Researchers report that the same driving force that makes Zika so detrimental to unborn babies gives it promise as a cancer treatment.
Zika virus, feared for its severe effects on pregnant women and unborn babies, may hold potential as a cancer treatment for neuroblastoma, according to early findings published in PLOS One. Researchers in Florida are reporting that the same driving force that makes Zika so detrimental to unborn babies gives it promise as a cancer treatment. They have discovered that it appears to attack developing nerve cells, which are the same type of cells that neuroblastoma is derived from.
“Our team found that Zika virus killed nearly all neuroblastoma cells. We were surprised by how effective the virus was against these cancer cells, and we were surprised that there was one line that was not killed, which lacked the CD24 protein. This showed that CD24 plays a very significant role in susceptibility to Zika virus,” said study author Kenneth Alexander, MD, PhD, chief of the division of infectious diseases at Nemours Children’s Hospital in Orlando.
Alexander and colleagues noted that neuroblastoma is the second most common childhood tumor, and survival rates are poor even with intensive therapy. Zika virus is a mosquito-borne pathogen and is unique among flaviviruses because of its association with congenital defects.
Researchers at Nemours Children’s Hospital along with investigators at the University of Central Florida College of Medicine examined the impact of the Zika virus on neuroblastoma cells by infecting different types of cultured neuroblastoma cells with Zika. They found that most neuroblastoma cells were killed after just 10 days. However, one specific neuroblastoma cell line (SK-N-AS) showed resistance to Zika infection.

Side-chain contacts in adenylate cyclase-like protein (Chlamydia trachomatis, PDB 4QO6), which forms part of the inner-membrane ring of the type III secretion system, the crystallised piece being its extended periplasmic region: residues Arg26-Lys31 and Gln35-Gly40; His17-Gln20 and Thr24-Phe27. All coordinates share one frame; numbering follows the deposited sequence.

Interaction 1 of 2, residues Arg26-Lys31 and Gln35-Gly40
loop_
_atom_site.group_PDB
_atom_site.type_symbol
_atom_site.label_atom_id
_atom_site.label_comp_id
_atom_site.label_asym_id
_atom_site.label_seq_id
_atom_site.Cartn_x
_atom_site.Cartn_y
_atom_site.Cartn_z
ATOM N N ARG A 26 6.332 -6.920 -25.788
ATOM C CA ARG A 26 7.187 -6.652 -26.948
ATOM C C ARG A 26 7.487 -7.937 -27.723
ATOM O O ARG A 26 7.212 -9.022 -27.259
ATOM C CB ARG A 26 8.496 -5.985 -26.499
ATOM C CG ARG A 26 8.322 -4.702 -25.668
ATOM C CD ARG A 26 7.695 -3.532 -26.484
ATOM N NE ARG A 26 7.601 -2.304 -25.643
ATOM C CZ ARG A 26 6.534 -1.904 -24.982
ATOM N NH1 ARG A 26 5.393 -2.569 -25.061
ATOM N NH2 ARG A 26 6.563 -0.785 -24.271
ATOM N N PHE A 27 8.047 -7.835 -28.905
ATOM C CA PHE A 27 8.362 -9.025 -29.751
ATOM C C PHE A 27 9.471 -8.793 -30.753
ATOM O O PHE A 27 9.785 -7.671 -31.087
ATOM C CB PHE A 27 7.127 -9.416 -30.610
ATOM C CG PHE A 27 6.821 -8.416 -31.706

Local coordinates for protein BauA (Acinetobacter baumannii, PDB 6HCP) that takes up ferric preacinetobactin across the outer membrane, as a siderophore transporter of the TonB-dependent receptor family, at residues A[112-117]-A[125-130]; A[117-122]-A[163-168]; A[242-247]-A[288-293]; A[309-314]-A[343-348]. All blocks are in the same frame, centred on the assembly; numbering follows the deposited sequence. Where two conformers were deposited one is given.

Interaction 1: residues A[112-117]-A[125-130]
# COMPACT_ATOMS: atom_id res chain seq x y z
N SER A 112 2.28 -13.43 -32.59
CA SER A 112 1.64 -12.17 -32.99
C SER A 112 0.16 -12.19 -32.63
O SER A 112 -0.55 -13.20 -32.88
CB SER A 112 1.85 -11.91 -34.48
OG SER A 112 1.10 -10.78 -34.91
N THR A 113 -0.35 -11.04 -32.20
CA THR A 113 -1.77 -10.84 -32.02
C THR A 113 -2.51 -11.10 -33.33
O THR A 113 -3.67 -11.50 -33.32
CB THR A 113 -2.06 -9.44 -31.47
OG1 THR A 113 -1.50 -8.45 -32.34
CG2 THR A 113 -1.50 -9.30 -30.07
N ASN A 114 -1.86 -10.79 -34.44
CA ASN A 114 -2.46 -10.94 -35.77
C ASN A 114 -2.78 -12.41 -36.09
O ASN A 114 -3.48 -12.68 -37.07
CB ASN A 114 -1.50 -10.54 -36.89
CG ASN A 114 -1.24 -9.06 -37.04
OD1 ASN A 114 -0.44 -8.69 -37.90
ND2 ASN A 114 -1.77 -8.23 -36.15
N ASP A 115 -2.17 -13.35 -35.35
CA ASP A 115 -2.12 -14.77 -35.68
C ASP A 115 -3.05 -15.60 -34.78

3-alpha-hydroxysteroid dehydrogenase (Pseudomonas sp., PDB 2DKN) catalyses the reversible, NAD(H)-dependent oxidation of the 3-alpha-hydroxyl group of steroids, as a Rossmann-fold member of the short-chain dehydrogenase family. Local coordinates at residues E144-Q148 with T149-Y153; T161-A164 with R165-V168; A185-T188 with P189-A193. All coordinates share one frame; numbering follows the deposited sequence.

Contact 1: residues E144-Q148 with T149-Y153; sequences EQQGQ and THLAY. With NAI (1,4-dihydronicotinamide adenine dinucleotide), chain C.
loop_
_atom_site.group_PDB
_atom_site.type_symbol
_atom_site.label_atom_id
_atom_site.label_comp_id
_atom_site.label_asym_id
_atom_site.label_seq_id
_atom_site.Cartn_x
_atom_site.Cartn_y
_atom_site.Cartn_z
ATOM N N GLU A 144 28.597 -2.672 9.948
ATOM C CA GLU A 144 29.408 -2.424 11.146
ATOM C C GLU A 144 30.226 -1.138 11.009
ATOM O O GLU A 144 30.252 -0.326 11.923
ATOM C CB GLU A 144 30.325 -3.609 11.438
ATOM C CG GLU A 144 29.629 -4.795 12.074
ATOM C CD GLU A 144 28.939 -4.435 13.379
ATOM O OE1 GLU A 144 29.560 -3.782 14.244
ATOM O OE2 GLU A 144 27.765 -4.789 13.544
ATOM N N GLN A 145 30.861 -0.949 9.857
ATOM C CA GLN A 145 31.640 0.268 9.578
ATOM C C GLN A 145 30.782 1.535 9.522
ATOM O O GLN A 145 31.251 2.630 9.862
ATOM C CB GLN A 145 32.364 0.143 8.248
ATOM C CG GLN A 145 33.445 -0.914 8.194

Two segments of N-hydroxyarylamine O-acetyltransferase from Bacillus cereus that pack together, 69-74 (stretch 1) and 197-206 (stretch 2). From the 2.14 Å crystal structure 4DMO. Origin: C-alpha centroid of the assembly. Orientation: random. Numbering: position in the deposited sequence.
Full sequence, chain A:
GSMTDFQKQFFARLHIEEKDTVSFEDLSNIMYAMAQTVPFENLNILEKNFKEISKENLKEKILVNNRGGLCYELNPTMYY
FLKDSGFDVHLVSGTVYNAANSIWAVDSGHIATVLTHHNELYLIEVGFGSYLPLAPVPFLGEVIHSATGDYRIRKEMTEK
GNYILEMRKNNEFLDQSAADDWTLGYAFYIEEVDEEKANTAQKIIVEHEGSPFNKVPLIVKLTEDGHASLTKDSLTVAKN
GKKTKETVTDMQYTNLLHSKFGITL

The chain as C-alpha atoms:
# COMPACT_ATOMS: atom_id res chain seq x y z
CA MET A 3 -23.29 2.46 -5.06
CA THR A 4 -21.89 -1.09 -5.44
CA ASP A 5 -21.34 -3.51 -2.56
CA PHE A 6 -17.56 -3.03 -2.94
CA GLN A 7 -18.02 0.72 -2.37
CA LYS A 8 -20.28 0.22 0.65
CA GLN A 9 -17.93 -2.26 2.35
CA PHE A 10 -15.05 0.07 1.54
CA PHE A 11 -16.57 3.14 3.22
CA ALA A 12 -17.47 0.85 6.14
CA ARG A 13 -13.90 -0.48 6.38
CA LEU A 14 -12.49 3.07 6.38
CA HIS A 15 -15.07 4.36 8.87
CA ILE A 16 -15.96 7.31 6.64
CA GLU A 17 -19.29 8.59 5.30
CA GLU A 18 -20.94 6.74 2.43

Upon closer examination, the researchers found that this cell line had poorly expressed levels of the membrane protein CD24 when compared with the other neuroblastoma cell lines. They also determined that CD24 on neuroblastoma cells was required for Zika viral infection.
“We are most interested in the fact that CD24 is an important determinant of viral cytotoxicity,” Alexander told Cancer Network. “We hypothesize that other tumors are susceptible to CD24 to Zika virus–mediated lysis.”
He noted that different labs working side by side on this project have demonstrated the power of collaboration among basic science, clinical medicine, and clinical surgery. “We are years away from any potential clinical implication, but we need more clinicians bringing their experience and expertise to the lab to further our understanding of diseases and open the door for new treatments,” said Alexander.
Milan Chheda, MD, assistant professor at Washington University and Siteman Cancer Center, said this current study nicely demonstrates that the CD24 protein is one component of the door that Zika uses to enter and kill neuroblastoma cells. “This is an interesting observation, which will help our understanding of Zika virus as a potential cancer therapy. I am sure there will be interest in building on these findings over the next several years and testing their applicability to disease in patients,” Chheda told Cancer Network.